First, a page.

Home Read Now Hear This: Electric Jalaba | El Hal / The Feeling

Now Hear This: Electric Jalaba | El Hal / The Feeling

Exotic meets electronic on the British culture vultures' first album in five years.

THE EDITED PRESS RELEASE: Electric Jalaba comprises six accomplished musicians with an empathy that feels telepathic and a groove that immerses. In Arabic, the mother tongue of Moroccan-born singer and guimbri player Simo Lagnawi, a leading practitioner of Gnawa music in Britain, they call this indefinable quality, “El Hal – The feeling”. “It’s the feeling that comes when we’re playing and totally forgetting where we are,” says producer and bassist Olly Keen. “The feeling of being grabbed by the music and lost in the groove.”

El Hal is the new third album from Electric Jalaba and their first release in five years. It’s a multi-faceted work that finds the band tighter than ever, deploying a vast cache of influences across nine tracks improvised and developed in their south London studio then deftly produced by Keen. Some tracks pay homage to the origins of Gnawa music, whose repertoire of Arabic-language praise songs contains remnants of West African dialects — Bambara from Mali, Fulani and Hausa from the Sahel region — that point to a centuries-old migration.

“The trance-inducing effect of Gnawa was what hit us first. It was visceral, heart stopping,” continues Olly, whose siblings — producer/keys player Henry Keen, guitarist/ multi-instrumentalist Nathaniel Keen and singer/multi-instrumentalist Barnaby Keen — make up Electric Jalaba alongside revered Anglo-Italian kit drummer Dave De Rose and Simo on vocals, krakeb and guimbri. “Simo selected the chant from the traditional song suites and, as a band, we extended these short pieces of ceremonial music and experimented with sound and structure,” explains Olly.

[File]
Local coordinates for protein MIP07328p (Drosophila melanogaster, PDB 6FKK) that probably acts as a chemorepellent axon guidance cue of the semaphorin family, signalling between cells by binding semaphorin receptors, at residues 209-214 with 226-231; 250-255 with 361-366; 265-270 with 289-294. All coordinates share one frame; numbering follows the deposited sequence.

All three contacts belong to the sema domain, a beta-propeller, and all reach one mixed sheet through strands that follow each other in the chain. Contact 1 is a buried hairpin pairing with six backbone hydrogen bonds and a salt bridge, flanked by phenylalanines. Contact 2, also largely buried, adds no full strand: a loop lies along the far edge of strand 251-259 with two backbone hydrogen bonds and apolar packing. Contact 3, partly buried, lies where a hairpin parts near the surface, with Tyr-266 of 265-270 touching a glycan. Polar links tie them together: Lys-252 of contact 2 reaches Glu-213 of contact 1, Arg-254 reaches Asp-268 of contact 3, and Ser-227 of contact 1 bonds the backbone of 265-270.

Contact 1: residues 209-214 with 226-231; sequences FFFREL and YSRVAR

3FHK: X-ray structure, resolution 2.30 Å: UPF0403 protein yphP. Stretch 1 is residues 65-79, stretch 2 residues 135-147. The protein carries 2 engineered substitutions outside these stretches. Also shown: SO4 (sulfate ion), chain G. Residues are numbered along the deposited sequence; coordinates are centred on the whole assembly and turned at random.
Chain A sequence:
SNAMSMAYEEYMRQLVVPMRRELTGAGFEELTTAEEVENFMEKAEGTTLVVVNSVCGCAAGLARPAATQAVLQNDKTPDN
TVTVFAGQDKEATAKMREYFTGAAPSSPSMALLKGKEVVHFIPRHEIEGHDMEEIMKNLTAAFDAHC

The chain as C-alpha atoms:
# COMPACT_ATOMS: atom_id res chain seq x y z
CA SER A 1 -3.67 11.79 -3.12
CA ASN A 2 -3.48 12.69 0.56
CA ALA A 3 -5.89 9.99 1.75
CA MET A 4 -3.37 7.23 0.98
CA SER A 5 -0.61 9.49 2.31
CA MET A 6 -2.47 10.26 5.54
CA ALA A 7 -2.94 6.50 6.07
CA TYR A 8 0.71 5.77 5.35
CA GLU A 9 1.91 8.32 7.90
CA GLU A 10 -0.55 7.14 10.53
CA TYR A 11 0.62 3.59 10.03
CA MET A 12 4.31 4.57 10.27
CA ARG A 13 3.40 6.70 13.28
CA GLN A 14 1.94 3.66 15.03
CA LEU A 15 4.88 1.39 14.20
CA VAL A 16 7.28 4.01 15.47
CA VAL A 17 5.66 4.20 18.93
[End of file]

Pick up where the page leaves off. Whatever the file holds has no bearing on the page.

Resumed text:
Tracks include the funky single Cubaili Ba featuring the disco-fied patterns of a Juno synth and the drumming of De Rose; Agia Hausa is a multi-layered wig-out that partly takes its inspiration from Senegal’s fiercely percussive mbalax rhythms and Daimla is a gloriously dubby ode to Allah and iconic maalems including the late Mahmoud Guinea. “There’s a very strong rhythmic element within the band but because of our different perspectives but the melodic components are really unique as well,” says Henry. That feeling of being outside of yourself but totally within yourself at the same time … That’s what all of us, collectively, are striving for.”